John Laing Infrastructure raises £242m for hospital investment

Michael Bow
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JOHN Laing Infrastructure Fund (JLIF), the FTSE 250-listed investment fund, yesterday raised a record £242m from investors to help fund a hospital spending spree.

The company said the share offering at 111p was oversubscribed.

It will use £103m of the proceeds to take stakes in two medical facilities – North Staffordshire Hospital and Kelowna and Vernon Hospital in Canada – and a school building programme, Barnsley BSF.

The rest will be used to repay a debt facility, which is currently £123.4m drawn.

The price was at a six per cent premium to its net asset value price, which is the equivalent of a share price for listed fund vehicles. The raise is a record for the company.

Chairman Paul Lester said the raise “reflects the ongoing success of our low risk, predictable yield model, as well as the continued popularity of the listed infrastructure sector as an asset class”.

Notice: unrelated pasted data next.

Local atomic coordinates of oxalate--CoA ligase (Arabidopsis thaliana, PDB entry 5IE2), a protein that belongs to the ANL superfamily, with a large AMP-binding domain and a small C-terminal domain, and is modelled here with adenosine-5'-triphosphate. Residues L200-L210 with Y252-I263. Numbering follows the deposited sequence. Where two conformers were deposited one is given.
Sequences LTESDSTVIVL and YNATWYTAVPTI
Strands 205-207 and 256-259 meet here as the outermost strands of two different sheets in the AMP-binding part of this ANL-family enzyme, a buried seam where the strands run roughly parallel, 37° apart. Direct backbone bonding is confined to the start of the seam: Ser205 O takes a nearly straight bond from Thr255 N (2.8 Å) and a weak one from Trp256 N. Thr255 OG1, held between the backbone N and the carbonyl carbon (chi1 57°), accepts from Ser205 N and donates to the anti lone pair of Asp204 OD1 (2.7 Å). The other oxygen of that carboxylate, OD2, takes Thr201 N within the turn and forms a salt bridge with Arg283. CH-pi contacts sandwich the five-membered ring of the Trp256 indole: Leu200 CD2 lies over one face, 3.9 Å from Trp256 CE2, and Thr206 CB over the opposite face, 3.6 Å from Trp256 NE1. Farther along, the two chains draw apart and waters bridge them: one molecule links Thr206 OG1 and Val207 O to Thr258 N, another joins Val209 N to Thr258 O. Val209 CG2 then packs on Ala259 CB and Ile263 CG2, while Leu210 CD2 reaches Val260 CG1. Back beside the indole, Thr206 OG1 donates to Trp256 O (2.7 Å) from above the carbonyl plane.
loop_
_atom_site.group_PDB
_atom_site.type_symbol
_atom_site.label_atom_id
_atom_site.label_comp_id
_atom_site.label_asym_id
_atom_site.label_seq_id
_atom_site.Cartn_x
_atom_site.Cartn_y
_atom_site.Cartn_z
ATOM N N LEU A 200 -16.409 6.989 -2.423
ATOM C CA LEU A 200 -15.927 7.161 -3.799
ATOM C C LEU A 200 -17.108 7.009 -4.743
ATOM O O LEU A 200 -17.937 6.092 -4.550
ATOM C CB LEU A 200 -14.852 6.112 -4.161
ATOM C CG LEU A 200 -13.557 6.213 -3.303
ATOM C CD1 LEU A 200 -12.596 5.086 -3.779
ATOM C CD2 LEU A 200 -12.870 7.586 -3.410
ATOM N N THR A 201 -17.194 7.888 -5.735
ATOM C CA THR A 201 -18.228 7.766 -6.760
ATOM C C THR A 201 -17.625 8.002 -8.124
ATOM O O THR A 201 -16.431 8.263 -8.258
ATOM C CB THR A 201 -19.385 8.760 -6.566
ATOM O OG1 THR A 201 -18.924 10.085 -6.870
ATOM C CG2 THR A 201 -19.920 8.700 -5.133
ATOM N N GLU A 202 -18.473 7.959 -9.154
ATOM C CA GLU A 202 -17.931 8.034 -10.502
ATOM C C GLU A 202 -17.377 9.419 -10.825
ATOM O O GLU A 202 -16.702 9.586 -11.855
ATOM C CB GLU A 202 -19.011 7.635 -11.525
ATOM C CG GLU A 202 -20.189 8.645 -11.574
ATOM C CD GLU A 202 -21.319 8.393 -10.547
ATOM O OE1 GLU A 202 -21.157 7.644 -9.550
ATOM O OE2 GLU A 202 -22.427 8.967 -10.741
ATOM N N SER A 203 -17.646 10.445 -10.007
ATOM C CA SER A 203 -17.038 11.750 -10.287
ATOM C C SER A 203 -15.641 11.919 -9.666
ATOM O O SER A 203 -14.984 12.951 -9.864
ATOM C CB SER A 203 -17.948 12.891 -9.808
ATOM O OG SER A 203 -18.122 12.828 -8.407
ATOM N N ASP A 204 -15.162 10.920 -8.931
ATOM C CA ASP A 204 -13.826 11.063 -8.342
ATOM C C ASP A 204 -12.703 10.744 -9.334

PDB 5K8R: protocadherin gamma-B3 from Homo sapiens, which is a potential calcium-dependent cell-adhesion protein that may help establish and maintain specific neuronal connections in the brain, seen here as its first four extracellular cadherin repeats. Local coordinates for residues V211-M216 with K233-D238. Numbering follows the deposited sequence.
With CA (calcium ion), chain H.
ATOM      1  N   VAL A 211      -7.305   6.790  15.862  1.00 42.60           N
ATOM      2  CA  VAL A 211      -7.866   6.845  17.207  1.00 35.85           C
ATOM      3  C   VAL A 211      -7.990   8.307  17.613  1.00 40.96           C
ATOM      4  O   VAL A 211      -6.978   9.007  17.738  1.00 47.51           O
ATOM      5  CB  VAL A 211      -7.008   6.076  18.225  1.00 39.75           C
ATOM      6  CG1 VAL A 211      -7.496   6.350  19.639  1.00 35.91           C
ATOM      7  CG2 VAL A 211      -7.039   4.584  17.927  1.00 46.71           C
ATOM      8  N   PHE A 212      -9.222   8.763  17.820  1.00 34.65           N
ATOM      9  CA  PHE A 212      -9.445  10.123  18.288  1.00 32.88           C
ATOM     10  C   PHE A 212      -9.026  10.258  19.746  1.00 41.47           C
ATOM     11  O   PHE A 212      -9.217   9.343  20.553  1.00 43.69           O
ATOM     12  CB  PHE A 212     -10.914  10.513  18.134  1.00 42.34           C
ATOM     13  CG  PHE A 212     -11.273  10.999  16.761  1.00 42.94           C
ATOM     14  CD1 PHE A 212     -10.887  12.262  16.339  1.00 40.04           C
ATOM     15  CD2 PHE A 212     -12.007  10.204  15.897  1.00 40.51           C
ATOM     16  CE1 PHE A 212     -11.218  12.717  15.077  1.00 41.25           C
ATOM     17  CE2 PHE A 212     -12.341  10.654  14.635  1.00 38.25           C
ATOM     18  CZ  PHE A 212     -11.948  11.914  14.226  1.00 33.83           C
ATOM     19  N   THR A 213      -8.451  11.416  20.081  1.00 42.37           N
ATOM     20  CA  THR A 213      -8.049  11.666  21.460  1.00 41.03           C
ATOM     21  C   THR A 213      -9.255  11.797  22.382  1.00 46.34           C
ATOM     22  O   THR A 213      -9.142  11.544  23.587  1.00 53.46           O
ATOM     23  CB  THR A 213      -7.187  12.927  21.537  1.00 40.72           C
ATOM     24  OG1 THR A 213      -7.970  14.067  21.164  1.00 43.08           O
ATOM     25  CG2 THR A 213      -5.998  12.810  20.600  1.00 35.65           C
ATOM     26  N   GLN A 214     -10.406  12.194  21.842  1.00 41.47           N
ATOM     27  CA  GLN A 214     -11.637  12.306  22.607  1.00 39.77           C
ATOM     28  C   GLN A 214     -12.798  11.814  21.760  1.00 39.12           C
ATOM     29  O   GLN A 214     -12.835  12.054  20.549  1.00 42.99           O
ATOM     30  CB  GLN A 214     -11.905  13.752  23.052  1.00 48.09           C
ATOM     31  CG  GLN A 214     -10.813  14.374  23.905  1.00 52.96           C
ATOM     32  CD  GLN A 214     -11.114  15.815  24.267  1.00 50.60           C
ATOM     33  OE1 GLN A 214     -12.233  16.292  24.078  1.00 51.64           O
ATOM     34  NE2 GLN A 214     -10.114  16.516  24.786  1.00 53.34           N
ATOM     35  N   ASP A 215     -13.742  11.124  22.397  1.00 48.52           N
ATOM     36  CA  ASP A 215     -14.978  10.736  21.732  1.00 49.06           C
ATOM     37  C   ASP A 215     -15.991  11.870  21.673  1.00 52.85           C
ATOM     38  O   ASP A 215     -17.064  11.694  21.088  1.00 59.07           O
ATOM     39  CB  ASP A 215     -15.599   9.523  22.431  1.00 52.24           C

Numis estimates about £675m has been raised so far this year by listed infrastructure funds through secondary issues – all of which have been oversubscribed.

John Laing was responsible for building Coventry Cathedral, which is grade I listed.



JP Morgan Cazenove helped lead the share placing and follows on from its long standing relationship with the company. Yesterday’s £243m secondary raising was the sixth time JP Morgan Cazenove has raised money for JLIF in the past three years.

Leading the team was executive director Chris Nicholls, who works in the corporate finance team and has been at the bank since 2007.

Cambridge University-educated Nicholls has previously worked as an executive director at Lehman Brothers and as an investment banking executive at Deutsche Morgan Grenfell.

He also worked in the audit and business advisory department at accountants Arthur Andersen. Most recently Nicholls has worked on a number of big fund raisings, including the Ophir Energy placing and rights issue in March which raised £550m.

He also worked on a £220m IPO for HellermannTyton in April and the further £120m sell down last week by Doughty Hanson of half of its remaining stake in HellermannTyton.

Edward Gibson-Watt, who is also executive director of corporate finance at the bank, also worked on the placing. He was previously an associate at Ernst & Young.